Hayacinth Bellerose, a real estate attorney from Dunstable, Mass., pleaded guilty last month to the same charge and is scheduled to be sentenced on Feb. 4, 2016.

The charge of conspiracy to commit bank fraud provides for a sentence of no greater than 30 years in prison, three years of supervised release and a fine of $1 million.  Actual sentences for federal crimes are typically less than the maximum penalties. Sentences are imposed by a federal district court judge based upon the U.S. Sentencing Guidelines and other statutory factors.

United States Attorney Carmen M. Ortiz; Christina Scaringi, Special Agent in Charge of the Department of Housing and Urban Development, Office of Inspector General, New York Field Office; and Christy Goldsmith Romero, the Special Inspector General of the Troubled Asset Relief Program, made the announcement today.  The case is being prosecuted by Assistant U.S. Attorney Stephen E. Frank, Deputy Chief of Ortiz’s Economic Crimes Unit.

Convicted in real estate investment fraud, man arrested again

November 13th, 2015 at 11:54am

Xue Heu, who already had been sentenced to over five years for running a Modesto-based real estate investment scam, is in trouble again.

While awaiting his sentenced, Heu, aka Michael Chan, was arrested by local authorities for stealing from new victims.

Heu and co-defendant Thomas Dickey Price, 73, also of Modesto, falsely posed as agents of Fannie Mae and Freddie Mac to sell distressed properties, all of which had already been sold. Their company was called Liquid Assets & Land Investments Inc. and Capital Land Investments LLC.

A third defendant, Mark Steven Thompson, 37, of Oakdale built the websites for Heu to lure investors and set-up email and bank accounts.

Read the original article in the Modesto Bee.

Federal judge lets five convicted in mortgage fraud case go free

November 13th, 2015 at 11:36am

U.S. District Judge John A. Mendez stunned federal prosecutors and defense attorneys by ordering five defendants convicted in a multimillion-dollar mortgage fraud scheme last May to go free. Instead, the judge declared that none would go to prison and sentenced them to probation and months of wearing electronic ankle monitors as they return to their daily lives.

Set free were Daniil Markevich, his sister-in-law Irina; his brothers Alex Markevich and Anatoliy Markevich; and Marina Pukhkan, Irina Markevich’s mother. The five had spent the money they were paid for acting as straw buyers on luxury items, such as a Lincoln Navigator and a limousine.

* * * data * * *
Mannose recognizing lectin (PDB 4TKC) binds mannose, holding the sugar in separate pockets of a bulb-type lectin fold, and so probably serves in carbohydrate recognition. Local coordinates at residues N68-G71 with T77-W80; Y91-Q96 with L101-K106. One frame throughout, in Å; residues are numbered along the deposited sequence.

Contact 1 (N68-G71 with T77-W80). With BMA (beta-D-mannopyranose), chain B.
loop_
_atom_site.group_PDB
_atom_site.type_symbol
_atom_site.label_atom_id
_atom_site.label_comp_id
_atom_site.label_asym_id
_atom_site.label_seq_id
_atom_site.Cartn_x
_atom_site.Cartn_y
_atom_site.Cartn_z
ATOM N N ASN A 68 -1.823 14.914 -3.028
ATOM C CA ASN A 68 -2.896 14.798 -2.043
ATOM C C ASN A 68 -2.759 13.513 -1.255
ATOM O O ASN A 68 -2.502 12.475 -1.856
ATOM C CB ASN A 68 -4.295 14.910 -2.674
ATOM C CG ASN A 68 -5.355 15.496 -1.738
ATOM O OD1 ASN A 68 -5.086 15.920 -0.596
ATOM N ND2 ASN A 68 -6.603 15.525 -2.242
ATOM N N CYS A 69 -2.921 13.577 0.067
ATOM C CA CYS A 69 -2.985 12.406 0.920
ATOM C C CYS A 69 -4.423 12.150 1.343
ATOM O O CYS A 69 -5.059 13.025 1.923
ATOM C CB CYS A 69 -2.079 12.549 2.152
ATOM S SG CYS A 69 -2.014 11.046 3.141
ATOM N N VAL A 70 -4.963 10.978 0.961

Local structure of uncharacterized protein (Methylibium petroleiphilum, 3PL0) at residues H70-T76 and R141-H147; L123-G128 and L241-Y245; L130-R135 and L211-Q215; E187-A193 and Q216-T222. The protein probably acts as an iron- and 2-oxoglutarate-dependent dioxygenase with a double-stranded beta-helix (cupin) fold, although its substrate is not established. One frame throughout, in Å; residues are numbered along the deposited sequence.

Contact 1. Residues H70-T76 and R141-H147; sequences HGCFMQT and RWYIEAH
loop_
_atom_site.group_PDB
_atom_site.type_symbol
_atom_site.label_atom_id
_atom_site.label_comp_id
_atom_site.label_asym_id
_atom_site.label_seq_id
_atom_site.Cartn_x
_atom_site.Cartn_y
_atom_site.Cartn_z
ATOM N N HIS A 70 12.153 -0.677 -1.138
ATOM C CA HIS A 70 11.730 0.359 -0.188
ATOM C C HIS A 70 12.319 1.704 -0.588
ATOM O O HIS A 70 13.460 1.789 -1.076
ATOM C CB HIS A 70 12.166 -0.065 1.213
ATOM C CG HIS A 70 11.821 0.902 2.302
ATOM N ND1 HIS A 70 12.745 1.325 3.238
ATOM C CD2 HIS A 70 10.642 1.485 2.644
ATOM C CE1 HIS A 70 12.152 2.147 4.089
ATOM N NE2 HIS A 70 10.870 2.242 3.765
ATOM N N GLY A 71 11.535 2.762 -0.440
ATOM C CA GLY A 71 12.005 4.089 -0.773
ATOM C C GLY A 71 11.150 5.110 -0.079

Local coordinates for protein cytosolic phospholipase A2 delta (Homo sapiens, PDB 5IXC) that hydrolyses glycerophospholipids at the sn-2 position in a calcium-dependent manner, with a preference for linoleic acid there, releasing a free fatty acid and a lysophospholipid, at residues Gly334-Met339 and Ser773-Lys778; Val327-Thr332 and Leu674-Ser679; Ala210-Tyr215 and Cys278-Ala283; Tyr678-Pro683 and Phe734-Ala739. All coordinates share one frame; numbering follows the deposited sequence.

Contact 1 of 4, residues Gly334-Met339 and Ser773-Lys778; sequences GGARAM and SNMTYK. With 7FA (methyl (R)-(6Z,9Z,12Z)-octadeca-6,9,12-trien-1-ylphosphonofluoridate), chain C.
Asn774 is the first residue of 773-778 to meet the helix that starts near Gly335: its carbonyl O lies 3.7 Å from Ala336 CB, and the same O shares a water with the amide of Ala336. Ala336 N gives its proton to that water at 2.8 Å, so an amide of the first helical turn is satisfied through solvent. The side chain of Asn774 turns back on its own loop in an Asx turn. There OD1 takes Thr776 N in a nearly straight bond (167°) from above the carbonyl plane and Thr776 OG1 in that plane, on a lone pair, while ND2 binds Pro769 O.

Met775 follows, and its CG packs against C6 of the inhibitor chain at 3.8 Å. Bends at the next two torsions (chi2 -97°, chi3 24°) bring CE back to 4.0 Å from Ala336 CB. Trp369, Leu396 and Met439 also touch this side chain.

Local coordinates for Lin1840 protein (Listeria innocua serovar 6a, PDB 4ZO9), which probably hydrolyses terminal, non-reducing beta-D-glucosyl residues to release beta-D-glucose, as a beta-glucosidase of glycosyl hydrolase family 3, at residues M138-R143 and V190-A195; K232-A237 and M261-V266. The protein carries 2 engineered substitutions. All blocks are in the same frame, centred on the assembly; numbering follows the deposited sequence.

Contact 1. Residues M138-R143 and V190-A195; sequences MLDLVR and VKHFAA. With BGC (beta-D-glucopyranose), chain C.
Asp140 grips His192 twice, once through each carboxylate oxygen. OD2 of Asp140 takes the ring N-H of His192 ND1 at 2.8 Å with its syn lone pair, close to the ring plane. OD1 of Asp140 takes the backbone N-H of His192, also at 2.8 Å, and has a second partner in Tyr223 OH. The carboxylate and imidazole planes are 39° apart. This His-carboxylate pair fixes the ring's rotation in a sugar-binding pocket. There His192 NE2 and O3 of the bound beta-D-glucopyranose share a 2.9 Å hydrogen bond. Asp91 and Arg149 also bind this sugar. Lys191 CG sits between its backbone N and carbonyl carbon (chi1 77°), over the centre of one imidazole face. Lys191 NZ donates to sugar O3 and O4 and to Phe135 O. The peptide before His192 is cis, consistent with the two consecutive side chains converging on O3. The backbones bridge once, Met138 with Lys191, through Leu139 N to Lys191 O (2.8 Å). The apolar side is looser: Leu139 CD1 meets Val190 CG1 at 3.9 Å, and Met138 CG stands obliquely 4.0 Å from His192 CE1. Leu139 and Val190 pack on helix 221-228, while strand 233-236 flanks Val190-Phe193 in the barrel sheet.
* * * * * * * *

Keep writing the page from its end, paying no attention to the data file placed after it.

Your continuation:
They had faced lengthy prison sentences for their participation as straw buyers for homes they had purchased by submitting fraudulent documents in order to obtain loans.

The judge’s decision is a huge loss for the Office of the U.S. Attorney for the  Eastern District of California, which has made mortgage fraud prosecutions a priority.

Read the original article in the Sacramento Bee.


New team formed to battle real estate fraud in Santa Cruz, Monterey and San Benito counties

November 13th, 2015 at 11:19am

WATSONVILLE — A group of district attorneys, real estate professionals and law enforcement officials from three counties have formed a new coalition to battle real estate fraud and protect residents.

The newly created Tri-County Real Estate Fraud Advisory Team is a collaboration of Santa Cruz, Monterey and San Benito counties.

Monterey County District Attorney Dean Flippo launched the effort after visiting a similar program in Ventura.

Massachusetts attorney pleads guilty in short sale fraud conspiracy

November 11th, 2015 at 10:08am

Hyacinth Bellerose, 50, a Dunstable, Massachusetts real estate attorney, pleaded guilty to one count of conspiracy to commit bank fraud in federal court.

Bellerose, who was prosecuted by the office of United States Attorney Carmen M. Ortiz, colluded with a Methuen loan officer and a Haverhill real estate agent to defraud lenders from 2007-2010 by orchestrating a number of phony short sales. Bellerose and her co-conspirators submitted false and misleading documents to the banks to convince them to permit the short sales while at the same time inducing the buyers’ banks to finance purchases. The home sellers, though, stayed in their homes with their mortgages “substantially reduced” (mortgage laundering) while the conspirators made money from the transactions. Some of the homeowners then later sold their homes at a profit.

Read the original press release on the website of the U.S. Attorney for the District of Massachusetts.

Two women plead guilty to conning victims in phony real estate investment scheme

November 6th, 2015 at 8:13am

Loan Thituong Nguyen, 46, of Westminster and Lynn Eichenberger, 45, of Chatsworth, have accepted deals from Orange County Superior Court Judge Kazuharu Makino.